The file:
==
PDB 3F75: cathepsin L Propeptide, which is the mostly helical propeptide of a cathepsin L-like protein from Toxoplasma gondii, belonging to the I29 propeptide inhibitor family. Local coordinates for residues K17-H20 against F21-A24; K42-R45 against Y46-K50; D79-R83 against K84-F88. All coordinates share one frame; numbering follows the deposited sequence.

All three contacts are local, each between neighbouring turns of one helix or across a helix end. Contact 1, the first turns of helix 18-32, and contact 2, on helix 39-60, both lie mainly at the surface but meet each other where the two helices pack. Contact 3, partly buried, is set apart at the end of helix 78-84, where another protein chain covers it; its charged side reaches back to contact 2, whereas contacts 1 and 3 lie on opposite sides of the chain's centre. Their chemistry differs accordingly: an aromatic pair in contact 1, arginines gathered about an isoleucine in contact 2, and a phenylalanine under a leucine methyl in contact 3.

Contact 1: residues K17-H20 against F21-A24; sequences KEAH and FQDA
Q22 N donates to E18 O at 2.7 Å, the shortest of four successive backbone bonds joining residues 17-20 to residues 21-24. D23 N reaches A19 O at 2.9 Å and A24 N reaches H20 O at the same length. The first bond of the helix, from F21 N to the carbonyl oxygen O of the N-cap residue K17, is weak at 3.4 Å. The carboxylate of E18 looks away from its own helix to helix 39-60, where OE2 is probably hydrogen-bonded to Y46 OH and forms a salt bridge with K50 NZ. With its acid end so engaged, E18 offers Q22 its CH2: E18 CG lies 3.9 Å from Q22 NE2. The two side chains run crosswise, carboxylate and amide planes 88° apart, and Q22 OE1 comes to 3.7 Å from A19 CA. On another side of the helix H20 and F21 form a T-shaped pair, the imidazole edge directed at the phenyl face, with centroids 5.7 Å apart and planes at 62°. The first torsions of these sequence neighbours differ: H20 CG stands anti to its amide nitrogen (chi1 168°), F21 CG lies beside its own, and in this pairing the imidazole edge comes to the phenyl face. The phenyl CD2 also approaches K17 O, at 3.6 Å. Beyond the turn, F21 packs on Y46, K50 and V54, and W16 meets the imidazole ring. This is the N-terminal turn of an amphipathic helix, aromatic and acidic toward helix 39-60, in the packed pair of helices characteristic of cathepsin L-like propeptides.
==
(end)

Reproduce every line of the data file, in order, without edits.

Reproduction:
PDB 3F75: cathepsin L Propeptide, which is the mostly helical propeptide of a cathepsin L-like protein from Toxoplasma gondii, belonging to the I29 propeptide inhibitor family. Local coordinates for residues K17-H20 against F21-A24; K42-R45 against Y46-K50; D79-R83 against K84-F88. All coordinates share one frame; numbering follows the deposited sequence.

All three contacts are local, each between neighbouring turns of one helix or across a helix end. Contact 1, the first turns of helix 18-32, and contact 2, on helix 39-60, both lie mainly at the surface but meet each other where the two helices pack. Contact 3, partly buried, is set apart at the end of helix 78-84, where another protein chain covers it; its charged side reaches back to contact 2, whereas contacts 1 and 3 lie on opposite sides of the chain's centre. Their chemistry differs accordingly: an aromatic pair in contact 1, arginines gathered about an isoleucine in contact 2, and a phenylalanine under a leucine methyl in contact 3.

Contact 1: residues K17-H20 against F21-A24; sequences KEAH and FQDA
Q22 N donates to E18 O at 2.7 Å, the shortest of four successive backbone bonds joining residues 17-20 to residues 21-24. D23 N reaches A19 O at 2.9 Å and A24 N reaches H20 O at the same length. The first bond of the helix, from F21 N to the carbonyl oxygen O of the N-cap residue K17, is weak at 3.4 Å. The carboxylate of E18 looks away from its own helix to helix 39-60, where OE2 is probably hydrogen-bonded to Y46 OH and forms a salt bridge with K50 NZ. With its acid end so engaged, E18 offers Q22 its CH2: E18 CG lies 3.9 Å from Q22 NE2. The two side chains run crosswise, carboxylate and amide planes 88° apart, and Q22 OE1 comes to 3.7 Å from A19 CA. On another side of the helix H20 and F21 form a T-shaped pair, the imidazole edge directed at the phenyl face, with centroids 5.7 Å apart and planes at 62°. The first torsions of these sequence neighbours differ: H20 CG stands anti to its amide nitrogen (chi1 168°), F21 CG lies beside its own, and in this pairing the imidazole edge comes to the phenyl face. The phenyl CD2 also approaches K17 O, at 3.6 Å. Beyond the turn, F21 packs on Y46, K50 and V54, and W16 meets the imidazole ring. This is the N-terminal turn of an amphipathic helix, aromatic and acidic toward helix 39-60, in the packed pair of helices characteristic of cathepsin L-like propeptides.